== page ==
Lucubrate Magazine, Issue 36, August 10th, 2018

What do all these statements have in common and for that matter what do all financial accounting standards have in common. They all make the presumption that the information contained therein is accurate, transparent, faithfully representational and directly comparable against other entities. But why is that important? Financial statements provide the information necessary for all stakeholders and potential investors to make crucial financial decisions, do I invest or do I sell.


  • Accounting Series – article No: 17
  • Accounting Theory – Advanced Part 7

By Peter Welch, Georgia, CEO GlobalCfo.LLC.


An Adjustment that has the Effect of Increasing Management’s Compensation

Materiality continued:

 

 

v)      a transaction or adjustment that masks a change in earnings or other trends;

vi)      a transaction or adjustment that concerns a segment, or other portion, of the undertaking’s business that has been identified as playing a significant role in the undertaking’s operations or profitability;

vii)       a transaction or adjustment that affects an undertaking’s compliance with loan covenants  or other contractual requirements;

viii)      a transaction or adjustment that has the effect of increasing management’s compensation, for example by satisfying requirements for the award of bonuses;

ix)      changes in laws and regulations;

x)       non-compliance with laws and regulations;

xi)       fines against the undertaking;

xii)       legal cases;

xiii)      deterioration in relationships with individual or groups of key suppliers, clients or employees; and

xiv)      dependency on a particular supplier, client or employee.

IFRS Workbook 2017 IAS 8

To wrap up IAS 8, we have a situation where at times it is ambiguous and open to management discretion between selecting whether they are dealing with changing estimates i.e. depreciation,

IASB A change in accounting estimate is an adjustment of the carrying amount of an asset or a liability

or the correction of an error, or changes to the policies and procedures manual. As referenced above any changes to policies and procedures fall within a very narrow range of acceptability.

Transparency and Faithful Representation

Accounting policies are designed to ensure that financial statements, fully comply with, and reflect the transparency and faithful representation of all IFRSs.

per IASB definitions (para 5):

The following terms are used in this Standard with the meanings specified:

Accounting policies are the specific principles, bases, conventions, rules, and practices applied by an entity in preparing and presenting financial statements.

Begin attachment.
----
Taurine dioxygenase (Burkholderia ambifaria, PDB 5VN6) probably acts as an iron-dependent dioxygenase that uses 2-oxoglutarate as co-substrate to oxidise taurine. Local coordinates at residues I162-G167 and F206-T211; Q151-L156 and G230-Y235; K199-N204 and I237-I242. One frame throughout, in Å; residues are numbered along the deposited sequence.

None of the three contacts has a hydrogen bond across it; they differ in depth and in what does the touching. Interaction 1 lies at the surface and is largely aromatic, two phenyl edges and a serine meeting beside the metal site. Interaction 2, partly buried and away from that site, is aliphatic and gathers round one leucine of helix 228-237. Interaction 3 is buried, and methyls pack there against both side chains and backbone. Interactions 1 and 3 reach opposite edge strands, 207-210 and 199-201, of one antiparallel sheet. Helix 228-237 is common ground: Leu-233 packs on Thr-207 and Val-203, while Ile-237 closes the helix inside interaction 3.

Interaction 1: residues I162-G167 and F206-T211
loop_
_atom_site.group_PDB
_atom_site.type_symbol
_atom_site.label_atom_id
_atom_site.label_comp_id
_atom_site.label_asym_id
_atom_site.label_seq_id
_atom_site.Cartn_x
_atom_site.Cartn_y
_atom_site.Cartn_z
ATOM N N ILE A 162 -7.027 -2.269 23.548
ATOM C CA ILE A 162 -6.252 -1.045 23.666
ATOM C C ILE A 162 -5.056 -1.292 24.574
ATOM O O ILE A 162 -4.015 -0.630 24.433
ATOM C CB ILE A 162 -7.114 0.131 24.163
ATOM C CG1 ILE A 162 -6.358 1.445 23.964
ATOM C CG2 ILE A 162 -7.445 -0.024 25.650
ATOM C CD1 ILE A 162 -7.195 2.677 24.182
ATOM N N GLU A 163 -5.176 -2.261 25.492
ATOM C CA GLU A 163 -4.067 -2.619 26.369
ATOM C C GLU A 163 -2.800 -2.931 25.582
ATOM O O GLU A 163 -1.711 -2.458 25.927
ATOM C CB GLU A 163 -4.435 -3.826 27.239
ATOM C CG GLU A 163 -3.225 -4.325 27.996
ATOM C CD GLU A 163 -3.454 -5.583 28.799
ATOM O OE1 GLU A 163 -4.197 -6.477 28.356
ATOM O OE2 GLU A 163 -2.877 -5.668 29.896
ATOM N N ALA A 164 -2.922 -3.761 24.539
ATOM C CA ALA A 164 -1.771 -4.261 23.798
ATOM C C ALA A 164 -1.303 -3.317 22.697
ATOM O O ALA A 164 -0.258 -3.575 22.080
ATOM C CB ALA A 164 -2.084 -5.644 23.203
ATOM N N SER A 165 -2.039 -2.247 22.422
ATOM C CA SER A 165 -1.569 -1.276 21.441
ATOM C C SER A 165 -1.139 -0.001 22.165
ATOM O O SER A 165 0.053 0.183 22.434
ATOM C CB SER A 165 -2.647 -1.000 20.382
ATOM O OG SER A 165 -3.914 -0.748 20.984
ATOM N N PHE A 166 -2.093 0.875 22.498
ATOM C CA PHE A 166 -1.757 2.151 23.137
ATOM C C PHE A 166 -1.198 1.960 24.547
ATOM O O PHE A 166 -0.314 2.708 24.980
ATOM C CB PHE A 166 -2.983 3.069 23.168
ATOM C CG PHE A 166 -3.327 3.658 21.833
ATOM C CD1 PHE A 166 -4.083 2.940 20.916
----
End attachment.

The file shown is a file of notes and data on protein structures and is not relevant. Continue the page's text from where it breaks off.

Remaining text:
Photo: Tim Gouw

You may recall last week:

A change in accounting policy can be established by the following tests. The accounting policies chosen by an entity should reflect transactions and events through:

  • recognition e.g. capitalising or writing off certain types of expenditure);
  • measurement (e.g. measuring non-current assets at cost or valuation); and
  • presentation e.g. classification of costs as cost of sales or administrative expenses).

If at least one of these criteria is changed, then there is a change in accounting policy. IAS 8 requires a change in an accounting policy to be accounted for retrospectively whereas a change in an accounting estimate is normally recognized in the current period (and there is no requirement for retrospective application).

Illustration: Emile Woolf International Ltd, Essential IFRS 2017

 

‘Thus, depending on the outcome, we are directed to:

Errors:                                     apply retrospectively (material errors)

Consider this above example (viii). Remember, Financial Shenanigans previously discussed.

a transaction or adjustment that has the effect of increasing management’s compensation, for example by satisfying requirements for the award of bonuses

IFRS Workbook 2017 IAS 8

 

Estimates:                            apply prospectively

Accounting Policies:         apply retroactively

 

 

Let’s now consider “IAS 10 Events after the Reporting Period”

We are also going to introduce the concept of a going concern. Up until now, all these articles have stressed the importance of the Framework along with faithful representation, transparency, and comparability. We have discussed the balance sheet, primarily assets, in great detail addressing the issue that all assets have to possess” future economic value”. If in any way that is impaired, something we have discussed, then the asset needs to be written down with the incremental value being charged to the income statement. Or in other words, both assets and liabilities and equity are reduced.

 

Photo: Tim Gouw